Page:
Even before his devastating passing last year at the age of 43, Chadwick Boseman had been elevated beyond “actor” and into “icon”. After portraying legendary figures Jackie Robinson, James Brown, and Thurgood Marshall in biopics, Boseman became a legend himself with his performance as T’Challa aka Black Panther in the Marvel Cinematic Universe. His name was etched in stone, and this Sunday it’ll almost assuredly be carved into an Oscar statuette for his performance in Ma Rainey’s Black Bottom. It’s a more than deserving award for a performance that signaled the actor’s unique range and screen presence. In 2019 he showed his versatility as a movie star, taking on the role of a cop on the hunt for a couple of criminals in the action thriller 21 Bridges. On the surface, this film was a rather generic cops and criminals thriller, but Boseman placed himself in the legacy of actors like Denzel Washington and Tom Cruise, actors who could take any material and elevate it with their sheer magnetism on screen. Boseman showed here that no matter what role he was playing, your eyes would be drawn to him, unable to peel your vision away from the screen whenever he was on it.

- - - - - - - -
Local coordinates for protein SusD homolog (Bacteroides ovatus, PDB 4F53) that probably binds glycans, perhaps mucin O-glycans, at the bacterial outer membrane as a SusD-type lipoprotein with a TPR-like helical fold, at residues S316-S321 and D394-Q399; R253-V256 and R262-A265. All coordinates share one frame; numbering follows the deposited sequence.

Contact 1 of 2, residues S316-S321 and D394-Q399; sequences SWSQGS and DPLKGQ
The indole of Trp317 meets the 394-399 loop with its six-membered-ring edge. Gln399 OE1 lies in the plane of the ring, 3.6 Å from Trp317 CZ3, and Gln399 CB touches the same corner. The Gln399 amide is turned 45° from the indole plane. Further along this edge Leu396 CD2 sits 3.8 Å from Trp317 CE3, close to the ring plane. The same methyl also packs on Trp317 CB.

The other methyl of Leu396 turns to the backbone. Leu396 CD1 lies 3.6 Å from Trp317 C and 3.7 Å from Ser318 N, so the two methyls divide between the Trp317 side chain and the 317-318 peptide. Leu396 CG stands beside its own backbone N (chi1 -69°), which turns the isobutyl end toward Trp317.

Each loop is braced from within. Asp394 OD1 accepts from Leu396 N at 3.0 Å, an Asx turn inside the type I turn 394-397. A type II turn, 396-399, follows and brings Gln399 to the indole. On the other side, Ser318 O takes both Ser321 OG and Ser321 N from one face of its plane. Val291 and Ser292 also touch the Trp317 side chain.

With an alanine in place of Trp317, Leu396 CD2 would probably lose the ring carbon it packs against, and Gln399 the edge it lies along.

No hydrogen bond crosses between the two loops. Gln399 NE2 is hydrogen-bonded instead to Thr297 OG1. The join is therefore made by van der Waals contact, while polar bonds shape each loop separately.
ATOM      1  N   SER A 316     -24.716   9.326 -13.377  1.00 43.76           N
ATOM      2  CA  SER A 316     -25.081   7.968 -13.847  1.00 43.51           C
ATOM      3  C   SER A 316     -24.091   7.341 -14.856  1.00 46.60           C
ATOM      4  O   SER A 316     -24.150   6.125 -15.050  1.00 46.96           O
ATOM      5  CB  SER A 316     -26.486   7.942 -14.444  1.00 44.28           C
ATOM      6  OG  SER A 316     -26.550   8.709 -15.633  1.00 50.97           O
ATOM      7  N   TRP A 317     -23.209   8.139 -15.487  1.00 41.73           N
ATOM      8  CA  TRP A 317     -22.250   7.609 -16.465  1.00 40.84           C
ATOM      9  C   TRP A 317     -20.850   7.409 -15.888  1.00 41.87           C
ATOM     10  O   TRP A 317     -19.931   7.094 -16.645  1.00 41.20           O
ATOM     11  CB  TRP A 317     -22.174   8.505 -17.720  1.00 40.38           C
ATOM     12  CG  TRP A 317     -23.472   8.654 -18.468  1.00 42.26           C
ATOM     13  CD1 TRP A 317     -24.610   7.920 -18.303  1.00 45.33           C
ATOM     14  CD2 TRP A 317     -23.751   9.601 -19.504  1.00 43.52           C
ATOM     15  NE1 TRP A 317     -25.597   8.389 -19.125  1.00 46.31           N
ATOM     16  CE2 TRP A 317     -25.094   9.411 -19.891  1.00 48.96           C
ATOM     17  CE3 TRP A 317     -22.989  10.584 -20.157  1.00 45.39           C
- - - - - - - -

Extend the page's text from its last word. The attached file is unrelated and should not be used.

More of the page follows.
Anthony Hopkins

Nominated for: The Father

Previous nominations: The Silence of the Lambs (1991, win), The Remains of the Day (1993), Nixon (1995), Amistad (1997), The Two Popes (2019)

Hidden gem: Magic (1978) 

Sir Anthony Hopkins is the veteran of this category, a true screen legend who has a solid 20 years of life and film experience over any of his fellow nominees. His first credit was in 1967 for a film titled The White Bus, and he earned a BAFTA nomination for his second film, 1968’s The Lion in Winter. This is a man who has been getting awards nominations for over 50 years, and he’s showing no signs of slowing down, delivering what many consider the finest performance of his career in The Father, as a dementia-stricken man struggling to hold onto his mind and his pride. It’s a devastating performance that highlights the actor’s ability to immerse himself into any part. His role in Magic, as a troubled young ventriloquist with a particularly odd dummy, was an early display of that skill. Nominated for a BAFTA and a Golden Globe for the part, the Richard Attenborough film might feel a little dated with its contribution to the trope of mental illness as something to fear, but Hopkins works to ground the story in a character who feels real, and thus allows you to empathize with him far more than you might expect. 

Gary Oldman 

Nominated for: Mank